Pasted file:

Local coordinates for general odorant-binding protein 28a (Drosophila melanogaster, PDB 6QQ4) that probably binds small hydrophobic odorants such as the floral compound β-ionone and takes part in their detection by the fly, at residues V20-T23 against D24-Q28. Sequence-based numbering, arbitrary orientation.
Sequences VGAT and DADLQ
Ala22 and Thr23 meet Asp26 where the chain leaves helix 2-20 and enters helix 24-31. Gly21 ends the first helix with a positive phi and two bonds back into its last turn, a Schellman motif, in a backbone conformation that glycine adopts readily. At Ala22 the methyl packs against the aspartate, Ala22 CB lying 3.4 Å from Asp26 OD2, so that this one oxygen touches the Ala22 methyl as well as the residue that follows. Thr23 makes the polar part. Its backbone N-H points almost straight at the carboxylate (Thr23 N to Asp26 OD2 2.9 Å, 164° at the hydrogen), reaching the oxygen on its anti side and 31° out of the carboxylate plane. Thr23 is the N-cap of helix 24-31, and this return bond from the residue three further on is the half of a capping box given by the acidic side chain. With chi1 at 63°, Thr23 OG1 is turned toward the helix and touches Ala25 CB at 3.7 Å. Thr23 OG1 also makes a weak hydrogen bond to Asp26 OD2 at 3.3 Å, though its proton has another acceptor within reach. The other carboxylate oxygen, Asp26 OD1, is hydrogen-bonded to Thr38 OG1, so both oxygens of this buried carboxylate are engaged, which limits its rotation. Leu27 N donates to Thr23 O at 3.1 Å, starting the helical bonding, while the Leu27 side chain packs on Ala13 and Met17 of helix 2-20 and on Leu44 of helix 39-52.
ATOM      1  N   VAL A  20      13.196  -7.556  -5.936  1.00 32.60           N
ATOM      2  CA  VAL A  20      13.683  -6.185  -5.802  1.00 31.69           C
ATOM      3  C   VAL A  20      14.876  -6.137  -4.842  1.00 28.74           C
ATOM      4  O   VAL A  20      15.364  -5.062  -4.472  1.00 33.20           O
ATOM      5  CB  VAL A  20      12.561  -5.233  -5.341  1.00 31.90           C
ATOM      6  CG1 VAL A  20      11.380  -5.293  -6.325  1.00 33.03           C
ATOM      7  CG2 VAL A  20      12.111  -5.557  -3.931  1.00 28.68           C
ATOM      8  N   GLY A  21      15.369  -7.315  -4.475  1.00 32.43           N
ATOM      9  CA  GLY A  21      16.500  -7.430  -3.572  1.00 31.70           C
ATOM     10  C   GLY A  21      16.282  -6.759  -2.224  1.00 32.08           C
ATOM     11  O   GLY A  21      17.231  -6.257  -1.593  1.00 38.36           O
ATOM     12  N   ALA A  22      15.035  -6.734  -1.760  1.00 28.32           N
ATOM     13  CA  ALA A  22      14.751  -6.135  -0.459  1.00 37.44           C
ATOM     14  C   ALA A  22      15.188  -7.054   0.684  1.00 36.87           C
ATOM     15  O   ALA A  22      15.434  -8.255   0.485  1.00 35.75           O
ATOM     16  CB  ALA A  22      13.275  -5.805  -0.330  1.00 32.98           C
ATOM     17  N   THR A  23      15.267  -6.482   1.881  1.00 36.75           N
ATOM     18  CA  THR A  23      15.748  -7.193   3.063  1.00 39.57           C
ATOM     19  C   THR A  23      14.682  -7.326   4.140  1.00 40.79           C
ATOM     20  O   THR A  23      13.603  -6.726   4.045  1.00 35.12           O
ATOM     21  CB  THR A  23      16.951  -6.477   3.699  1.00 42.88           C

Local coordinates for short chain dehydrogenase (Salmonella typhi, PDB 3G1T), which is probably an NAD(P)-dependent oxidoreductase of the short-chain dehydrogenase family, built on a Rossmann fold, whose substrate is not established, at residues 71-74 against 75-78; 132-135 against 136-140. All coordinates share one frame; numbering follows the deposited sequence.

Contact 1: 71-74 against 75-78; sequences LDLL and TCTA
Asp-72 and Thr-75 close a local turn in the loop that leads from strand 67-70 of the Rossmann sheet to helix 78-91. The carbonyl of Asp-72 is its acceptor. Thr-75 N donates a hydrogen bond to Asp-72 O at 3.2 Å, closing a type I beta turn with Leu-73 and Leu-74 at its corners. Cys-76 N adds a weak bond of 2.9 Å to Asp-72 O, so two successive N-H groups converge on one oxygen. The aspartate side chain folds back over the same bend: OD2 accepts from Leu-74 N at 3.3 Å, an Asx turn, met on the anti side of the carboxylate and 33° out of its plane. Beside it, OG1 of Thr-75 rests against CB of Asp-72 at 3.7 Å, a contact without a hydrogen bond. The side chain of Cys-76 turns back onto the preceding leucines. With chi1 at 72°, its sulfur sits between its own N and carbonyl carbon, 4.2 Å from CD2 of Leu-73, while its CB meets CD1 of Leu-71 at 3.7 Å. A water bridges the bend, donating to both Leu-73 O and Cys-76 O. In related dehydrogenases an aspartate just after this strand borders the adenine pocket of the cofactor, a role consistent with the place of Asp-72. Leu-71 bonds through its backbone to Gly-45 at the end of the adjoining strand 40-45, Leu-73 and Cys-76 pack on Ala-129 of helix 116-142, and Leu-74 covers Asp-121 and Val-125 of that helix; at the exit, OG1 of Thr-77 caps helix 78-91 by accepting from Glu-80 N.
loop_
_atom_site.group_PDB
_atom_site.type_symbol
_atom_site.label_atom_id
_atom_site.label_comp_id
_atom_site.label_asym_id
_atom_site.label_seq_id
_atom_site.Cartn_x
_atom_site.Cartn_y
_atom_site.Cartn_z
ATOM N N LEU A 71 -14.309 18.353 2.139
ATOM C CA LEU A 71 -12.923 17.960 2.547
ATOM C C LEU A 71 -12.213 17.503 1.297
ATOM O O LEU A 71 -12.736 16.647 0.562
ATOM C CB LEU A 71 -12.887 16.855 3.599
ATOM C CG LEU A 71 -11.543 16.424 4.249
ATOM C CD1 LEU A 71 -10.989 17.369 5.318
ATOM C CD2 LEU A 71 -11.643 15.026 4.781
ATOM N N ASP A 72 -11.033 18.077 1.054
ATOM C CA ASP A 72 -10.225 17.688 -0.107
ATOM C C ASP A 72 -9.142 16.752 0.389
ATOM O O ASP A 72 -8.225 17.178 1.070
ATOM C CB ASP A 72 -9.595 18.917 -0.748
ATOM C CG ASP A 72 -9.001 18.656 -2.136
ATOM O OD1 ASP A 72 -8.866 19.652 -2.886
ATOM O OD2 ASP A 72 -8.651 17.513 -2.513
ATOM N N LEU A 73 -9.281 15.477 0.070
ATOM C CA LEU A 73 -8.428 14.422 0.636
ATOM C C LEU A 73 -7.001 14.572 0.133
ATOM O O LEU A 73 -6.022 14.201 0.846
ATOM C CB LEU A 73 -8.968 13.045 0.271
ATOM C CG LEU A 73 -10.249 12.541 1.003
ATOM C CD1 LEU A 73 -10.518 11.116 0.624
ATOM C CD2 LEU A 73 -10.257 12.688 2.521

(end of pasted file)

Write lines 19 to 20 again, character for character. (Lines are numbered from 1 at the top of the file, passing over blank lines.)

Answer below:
ATOM     16  CB  ALA A  22      13.275  -5.805  -0.330  1.00 32.98           C
ATOM     17  N   THR A  23      15.267  -6.482   1.881  1.00 36.75           N